"Straight Scoop" or Straightjacket?
Over the past several years, the White House Office of National Drug Control Policy has been peppering the airwaves with a bevy of anti-marijuana advertisements aimed specifically at teenagers and their parents. Advertisements created by high-powered public relations firms have tied marijuana use to terrorism, date rape, running over little kids on bicycles, unwanted pregnancies and gun violence.
An independent, federally funded report entitled "Evaluation of the National Youth Anti-Drug Media Campaign, 2003 Report of Findings" -- released in January of this year -- declared that there was "little evidence of direct favorable Campaign effects on youth, either for the Marijuana Initiative period or for the Campaign as a whole. The trend data in marijuana use is not favorable, and for the primary target audience, 14- to 16-year-olds, past year use increased from 2000 through 2003."
In addition, the 2003 CDC Youth Risk Behavior Survey -- released in May of 2004 -- found more U.S. teens reported smoking marijuana in the past 30 days ("current use" in drug research terms) than smoked cigarettes.
As a result of these failures, the Office of National Drug Control Policy's National Youth Anti-Drug Media Campaign has devised another strategy -- get teenagers themselves to spread the anti-drug message. Enlisting a number of prominent journalistic organizations as partners, the ONDCP has created the Straight Scoop News Bureau.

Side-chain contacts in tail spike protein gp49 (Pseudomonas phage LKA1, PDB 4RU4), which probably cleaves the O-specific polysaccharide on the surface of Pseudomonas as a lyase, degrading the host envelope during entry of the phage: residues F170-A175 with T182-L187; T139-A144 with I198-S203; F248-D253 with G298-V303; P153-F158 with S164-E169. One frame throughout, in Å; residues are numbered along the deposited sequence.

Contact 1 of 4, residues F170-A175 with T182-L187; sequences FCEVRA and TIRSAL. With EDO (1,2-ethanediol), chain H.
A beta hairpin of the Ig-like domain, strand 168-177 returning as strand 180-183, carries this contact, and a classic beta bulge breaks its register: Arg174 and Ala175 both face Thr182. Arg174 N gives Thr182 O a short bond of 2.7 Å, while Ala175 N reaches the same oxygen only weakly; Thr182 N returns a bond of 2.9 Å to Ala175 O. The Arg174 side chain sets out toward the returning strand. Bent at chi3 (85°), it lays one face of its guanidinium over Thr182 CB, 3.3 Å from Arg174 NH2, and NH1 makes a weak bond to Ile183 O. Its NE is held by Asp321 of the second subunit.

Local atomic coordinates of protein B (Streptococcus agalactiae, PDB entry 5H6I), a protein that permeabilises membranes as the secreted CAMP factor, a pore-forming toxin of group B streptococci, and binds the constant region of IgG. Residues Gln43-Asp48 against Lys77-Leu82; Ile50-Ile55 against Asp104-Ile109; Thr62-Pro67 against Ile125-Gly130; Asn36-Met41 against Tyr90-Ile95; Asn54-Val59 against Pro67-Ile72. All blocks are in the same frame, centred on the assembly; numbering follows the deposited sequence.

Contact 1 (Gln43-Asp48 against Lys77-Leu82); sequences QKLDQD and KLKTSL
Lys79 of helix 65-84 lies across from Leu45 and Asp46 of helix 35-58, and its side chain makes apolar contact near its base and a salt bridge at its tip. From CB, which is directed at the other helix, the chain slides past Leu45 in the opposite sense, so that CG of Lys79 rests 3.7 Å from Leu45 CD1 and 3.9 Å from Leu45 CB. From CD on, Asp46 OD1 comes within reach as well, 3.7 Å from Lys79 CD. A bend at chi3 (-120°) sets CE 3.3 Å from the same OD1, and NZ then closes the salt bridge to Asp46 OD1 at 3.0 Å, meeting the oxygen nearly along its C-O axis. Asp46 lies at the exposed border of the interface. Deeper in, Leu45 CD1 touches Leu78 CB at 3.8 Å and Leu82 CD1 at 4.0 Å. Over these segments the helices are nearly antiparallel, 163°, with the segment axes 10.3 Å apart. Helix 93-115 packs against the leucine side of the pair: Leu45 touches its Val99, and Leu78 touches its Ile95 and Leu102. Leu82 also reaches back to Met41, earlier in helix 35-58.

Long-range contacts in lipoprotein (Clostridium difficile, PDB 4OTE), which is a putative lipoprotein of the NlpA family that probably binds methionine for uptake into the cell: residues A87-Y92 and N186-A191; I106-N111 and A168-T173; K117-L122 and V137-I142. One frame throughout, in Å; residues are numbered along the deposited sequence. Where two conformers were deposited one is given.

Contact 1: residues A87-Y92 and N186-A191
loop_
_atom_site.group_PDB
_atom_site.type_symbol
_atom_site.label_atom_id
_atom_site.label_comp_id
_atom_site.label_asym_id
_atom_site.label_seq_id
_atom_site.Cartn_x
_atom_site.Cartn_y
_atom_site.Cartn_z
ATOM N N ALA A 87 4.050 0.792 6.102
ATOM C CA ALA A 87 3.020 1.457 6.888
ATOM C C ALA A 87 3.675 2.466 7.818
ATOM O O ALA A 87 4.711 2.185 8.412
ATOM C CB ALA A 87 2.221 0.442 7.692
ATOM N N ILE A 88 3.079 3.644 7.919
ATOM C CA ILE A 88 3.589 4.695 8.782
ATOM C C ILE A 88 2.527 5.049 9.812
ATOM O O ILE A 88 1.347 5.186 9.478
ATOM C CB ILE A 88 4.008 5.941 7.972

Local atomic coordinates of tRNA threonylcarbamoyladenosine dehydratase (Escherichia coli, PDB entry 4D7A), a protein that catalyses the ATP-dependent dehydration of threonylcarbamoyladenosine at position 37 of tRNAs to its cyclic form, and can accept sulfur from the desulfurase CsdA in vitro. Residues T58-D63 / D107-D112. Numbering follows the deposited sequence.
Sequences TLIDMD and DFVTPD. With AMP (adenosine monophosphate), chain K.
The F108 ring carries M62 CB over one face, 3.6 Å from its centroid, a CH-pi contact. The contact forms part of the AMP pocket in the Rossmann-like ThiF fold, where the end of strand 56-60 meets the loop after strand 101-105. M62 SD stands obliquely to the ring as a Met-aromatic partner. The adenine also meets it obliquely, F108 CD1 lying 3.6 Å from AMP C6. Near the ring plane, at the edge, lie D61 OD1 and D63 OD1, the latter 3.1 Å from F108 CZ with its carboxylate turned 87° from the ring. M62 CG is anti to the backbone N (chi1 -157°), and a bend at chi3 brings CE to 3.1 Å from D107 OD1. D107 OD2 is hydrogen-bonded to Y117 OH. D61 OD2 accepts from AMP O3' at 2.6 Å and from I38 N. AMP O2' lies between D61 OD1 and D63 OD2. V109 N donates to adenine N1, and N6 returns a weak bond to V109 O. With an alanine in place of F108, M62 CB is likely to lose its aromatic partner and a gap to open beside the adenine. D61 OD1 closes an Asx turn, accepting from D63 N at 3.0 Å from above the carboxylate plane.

According to its web site, the Straight Scoop News Bureau is "an important component" of the Office of National Drug Control Policy's National Youth Anti-Drug Media Campaign and is designed "to provide student journalists with information about the realities of drugs and drug abuse." The aim is to have teenage journalists equipped to "disseminate that information" to other teens through the mediums they're most familiar with -- school newspapers, webzines, radio stations or television programs.
To some longtime observers of the drug wars, the Office of National Drug Control Policy's National Youth Anti-Drug Media Campaign has been a dismal failure. "In fact," says Bruce Mirken, the Director of Communications for the Washington, D.C.-based Marijuana Policy Project, who recently discovered the Straight Scoop web site, "the National Youth Anti-Drug Media Campaign has brought America years of misleading, inaccurate and costly ads." Over the years, the government has spent more than $1 billion on its anti-drug media campaigns; the budget for the current year is $145 million, a slight decline from previous years.
With such prestigious partners like the Chicago Tribune Syndicate, the New York Times Newspaper in Education Program, the Newspaper Association of America, Pacific News Service, the Associated Student Press and several college journalism departments, one would expect that whatever specific goals Straight Scoop has, it would also encourage student journalists to be fair, accurate and balanced in their reporting. (Pacific News Service didn't respond to my phone inquiry about their involvement in this project.)